Mozzarella sticks at Star Diner
Ask any chef or bartender what they order at this 24-hour diner, and mozzarella sticks are always in the mix. Each stick arrives at the table unbreached, so you’re not eating hollow fried breadcrumbs because some of your cheese fell into the fryer. These are whole and gooey inside. Pro tip: You get only five hand-breaded cheese sticks, served with a sidecar of chunky marinara sauce, so a second helping may be necessary.
Disco fries at Eugene’s Diner & Bar
The fresh-cut fries at Eugene’s get a serious upgrade with the additions of a homemade cheese sauce and a rich beef gravy. Disco fries, when done right, are always better than plain old fries and ketchup. Devour ’em at happy hour (weeknights, from 3 to 6 or 9 to close) to save a few bucks and pair it with a $6 draft beer.
White Plains; www.citylimitsdiner.com
If you’re looking for a place that helped revolutionize the modern diner, look no further than City Limits. With City Limits, the Livanos Family — who own the lauded Moderne Barn in Armonk, along with a trio of NYC spots — had the foresight to see that patrons could use a classier-than-average diner that wasn’t stuffy but somewhere in between.
“It’s still similar to when we opened,” says second-generation owner Bill Livanos. “We were always chef-driven, with lots of culinary-school graduates. My father started in the diner business in Long Island and Brooklyn. We wanted to stay in the business but also wanted to reinvent what a diner was. We’re true in the spirit in that we serve breakfast all day. You can’t call yourself a diner if breakfast isn’t served all day.”
And it is. The most popular breakfast items, according to Livanos, are the scratch-made pancakes and waffles served with Vermont maple syrup, never that fake, store-bought stuff. That burst of freshness you’ll taste is a bit of orange and lemon juice in the batter.
To run down the entire dictionary of a menu at City Limits is a tall order, but rest assured: The majority of everything is made on the premises. They simmer their own stock and bake their own pastries; they’re even smoking salmon.
Whether you’re in the mood for a piled-high burger topped with a giant onion ring (that you’ll have to unhinge your jaw for) or a healthy Oriental chicken salad, City Limits will take care of you. “A diner is supposed to be inviting to everyone; businesspeople, families, everyone meets here,” says Livanos.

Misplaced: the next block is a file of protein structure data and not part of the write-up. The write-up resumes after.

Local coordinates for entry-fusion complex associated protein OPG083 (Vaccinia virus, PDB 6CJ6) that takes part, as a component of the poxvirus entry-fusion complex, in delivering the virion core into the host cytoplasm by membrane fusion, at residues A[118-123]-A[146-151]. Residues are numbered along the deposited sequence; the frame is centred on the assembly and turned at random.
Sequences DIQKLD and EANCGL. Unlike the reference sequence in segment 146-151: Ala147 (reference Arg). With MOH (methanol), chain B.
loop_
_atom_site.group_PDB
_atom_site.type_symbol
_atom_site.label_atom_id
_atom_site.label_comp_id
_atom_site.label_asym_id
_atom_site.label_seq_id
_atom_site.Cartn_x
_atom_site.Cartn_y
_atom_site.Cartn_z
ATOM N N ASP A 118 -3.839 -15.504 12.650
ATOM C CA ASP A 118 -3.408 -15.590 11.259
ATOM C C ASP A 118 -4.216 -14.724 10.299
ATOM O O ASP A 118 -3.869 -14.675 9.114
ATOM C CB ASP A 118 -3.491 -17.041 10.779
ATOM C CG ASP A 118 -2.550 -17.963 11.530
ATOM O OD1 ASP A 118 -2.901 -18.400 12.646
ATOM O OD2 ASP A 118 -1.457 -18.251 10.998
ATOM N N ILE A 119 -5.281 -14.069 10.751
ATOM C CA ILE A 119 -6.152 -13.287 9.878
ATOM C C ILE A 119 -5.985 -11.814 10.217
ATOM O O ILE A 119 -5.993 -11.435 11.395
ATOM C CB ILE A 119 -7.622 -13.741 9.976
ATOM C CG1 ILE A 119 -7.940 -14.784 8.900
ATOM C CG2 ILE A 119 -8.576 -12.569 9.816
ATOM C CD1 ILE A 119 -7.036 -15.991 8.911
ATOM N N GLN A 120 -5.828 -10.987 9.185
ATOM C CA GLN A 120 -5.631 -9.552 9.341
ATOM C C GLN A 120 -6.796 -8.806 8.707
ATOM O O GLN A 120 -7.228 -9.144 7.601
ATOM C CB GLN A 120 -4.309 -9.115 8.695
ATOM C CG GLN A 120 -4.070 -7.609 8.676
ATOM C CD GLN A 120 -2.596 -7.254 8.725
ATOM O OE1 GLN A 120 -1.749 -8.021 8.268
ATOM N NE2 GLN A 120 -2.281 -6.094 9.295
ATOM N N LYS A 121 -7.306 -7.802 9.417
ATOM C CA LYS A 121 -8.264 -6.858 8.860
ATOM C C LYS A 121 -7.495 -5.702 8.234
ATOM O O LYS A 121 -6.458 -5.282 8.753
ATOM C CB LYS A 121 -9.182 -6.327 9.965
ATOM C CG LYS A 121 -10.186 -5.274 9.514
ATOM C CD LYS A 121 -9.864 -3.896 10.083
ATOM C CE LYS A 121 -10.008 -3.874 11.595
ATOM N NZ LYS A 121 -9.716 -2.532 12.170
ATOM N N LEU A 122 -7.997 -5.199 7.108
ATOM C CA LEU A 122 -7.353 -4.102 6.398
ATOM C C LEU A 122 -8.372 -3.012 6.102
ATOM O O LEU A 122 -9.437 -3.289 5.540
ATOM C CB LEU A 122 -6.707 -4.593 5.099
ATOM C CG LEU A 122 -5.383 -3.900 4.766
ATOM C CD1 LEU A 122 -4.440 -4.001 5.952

Mount Kisco; www.mtkiscodiner.com
When Frank Georgiou opened Mt. Kisco Diner 25-plus years ago, it was, according to his son, Harry, “a classic diner.” If you’re one of MKD’s 65,000 Instagram followers, you know it’s morphed into something completely different.
While classic tuna melts and the like still thrive at MKD, the diner experiences a flood of admirers from local and afar who pack the place at peak times and weekends for its more extreme, highly Instagrammable offerings.
“We changed with the times,” Georgiou says. “Now it’s next-level comfort food. We started with a mac-’n’-cheese-and-chicken-cutlet wrap and the Godfather (a penne-alla-vodka-and-mozzarella-sticks wrap), then we started deep-frying them, and it continued from there, with cereal-themed milkshakes and penne-vodka-chicken tacos.”
Mt. Kisco Diner embraces its status as a diner that’s different, with no intention of slowing down. Georgiou mentioned that they’re constantly working on new creations, which will soon include a few new shakes, like Oreo cheesecake and cannoli (the milk-and-ice-cream blend is manageable, by the way, even if you take the hunk of cake on top to go), plus something called the Gladiator, with thin-sliced roast beef, caramelized onions, bacon, and mac ’n’ cheese on a wedge. But in staying with the times, Georgiou and staff know they have to cater to the health-conscious folk, so vegetarian bowls will be unveiled.
“We’re starting to use the hashtag #DinerNotADiner because we’re different,” Georgiou says. “We’ve gotten to a status level that’s about bringing your cheat day here, and we’ll satisfy those needs.”
Andrew Dominick is a Norwalk-based writer who helps run the popular food site CTbites in addition to being a regular contributor to WM, Hudson Valley Magazine, and The Valley Table. He likes exploring the restaurant scene in his spare time and will never pass up visiting a brewery or a cocktail lounge, and because balance is important, you’ll otherwise find him at the gym or teaching martial arts.